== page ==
And she nearly did just that, for it would have been very easy to have stirred up a goodly pillar of fire from the deep, hot caverns within herself, and she was sure she could spit it out and rub the planet until it shone.
But Sol was a young woman now, not an impulsive child. So before she acted, she thought she should get some advice.
“Mother!” she called to First. “Oh, Mother! I need your help!”
And First called back, though it took Sol a moment to recognise her, because it had been a long, long time since they had last spoken, and her voice had grown strange and weary.
“What is it Sol?” asked First. Her words came strong still, but they came creaking and stained red, too, red with the thin-stretched light of age.
Sol explained what she had found on her little planet, and asked what it was, and what she should do about it. When she heard this, First chuckled.
“Oh, Sol,” said her mother. “It is nothing bad, my girl! It is but life. Life has come to one of your planets. It is a happy thing, for if you nurture it, then it may grow and flourish. And in time, other wonderful things might be possible.”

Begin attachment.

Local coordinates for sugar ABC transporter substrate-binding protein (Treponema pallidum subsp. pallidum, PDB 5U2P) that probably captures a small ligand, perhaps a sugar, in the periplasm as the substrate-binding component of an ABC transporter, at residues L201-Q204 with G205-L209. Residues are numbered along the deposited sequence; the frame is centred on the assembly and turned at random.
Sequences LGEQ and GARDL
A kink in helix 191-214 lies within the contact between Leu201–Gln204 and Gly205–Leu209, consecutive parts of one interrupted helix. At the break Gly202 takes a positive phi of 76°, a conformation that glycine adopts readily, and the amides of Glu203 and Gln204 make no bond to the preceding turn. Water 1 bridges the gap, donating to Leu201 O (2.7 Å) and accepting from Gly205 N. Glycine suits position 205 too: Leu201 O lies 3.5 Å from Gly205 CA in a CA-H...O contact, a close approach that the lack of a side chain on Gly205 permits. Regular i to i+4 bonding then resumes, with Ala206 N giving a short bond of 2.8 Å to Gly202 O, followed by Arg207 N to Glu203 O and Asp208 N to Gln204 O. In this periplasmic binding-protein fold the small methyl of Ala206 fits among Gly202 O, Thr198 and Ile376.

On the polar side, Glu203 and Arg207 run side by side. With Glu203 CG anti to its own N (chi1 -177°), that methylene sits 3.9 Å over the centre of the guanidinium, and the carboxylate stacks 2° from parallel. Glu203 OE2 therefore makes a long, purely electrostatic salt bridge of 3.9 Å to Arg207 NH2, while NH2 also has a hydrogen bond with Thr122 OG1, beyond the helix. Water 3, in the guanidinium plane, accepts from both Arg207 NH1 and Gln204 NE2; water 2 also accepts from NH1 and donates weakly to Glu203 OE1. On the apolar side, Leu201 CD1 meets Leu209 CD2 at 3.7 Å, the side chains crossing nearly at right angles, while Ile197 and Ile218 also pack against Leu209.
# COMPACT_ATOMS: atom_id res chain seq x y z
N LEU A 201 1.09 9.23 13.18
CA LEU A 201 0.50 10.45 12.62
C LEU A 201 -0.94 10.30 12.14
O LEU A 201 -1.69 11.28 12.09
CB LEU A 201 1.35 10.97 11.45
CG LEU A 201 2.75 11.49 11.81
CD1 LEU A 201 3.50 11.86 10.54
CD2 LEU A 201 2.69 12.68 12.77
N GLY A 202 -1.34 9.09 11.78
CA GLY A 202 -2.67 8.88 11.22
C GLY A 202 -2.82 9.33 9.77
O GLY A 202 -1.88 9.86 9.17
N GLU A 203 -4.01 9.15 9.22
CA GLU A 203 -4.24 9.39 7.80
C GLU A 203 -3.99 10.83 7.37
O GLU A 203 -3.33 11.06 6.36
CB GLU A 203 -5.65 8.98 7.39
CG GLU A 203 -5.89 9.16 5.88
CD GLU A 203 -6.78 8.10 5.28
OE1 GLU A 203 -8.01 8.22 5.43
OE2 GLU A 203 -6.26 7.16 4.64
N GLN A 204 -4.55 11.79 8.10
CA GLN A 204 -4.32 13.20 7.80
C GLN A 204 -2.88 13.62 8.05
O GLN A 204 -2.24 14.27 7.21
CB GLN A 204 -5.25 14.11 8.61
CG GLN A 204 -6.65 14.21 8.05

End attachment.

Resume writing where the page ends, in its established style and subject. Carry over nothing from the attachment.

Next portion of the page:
“Wonderful things?” Sol wanted to know. “What wonderful things?”
But First would not say.
“Take care of it, Sol,” said First. “Cradle it, and one day, who knows? It might be interesting…”
Then First trailed off, and Sol thought that her mother sounded strange and not as vibrant as she once had.
“Is all well with you, mother?” Sol asked.
First gave a laugh, but Sol sensed sadness in it.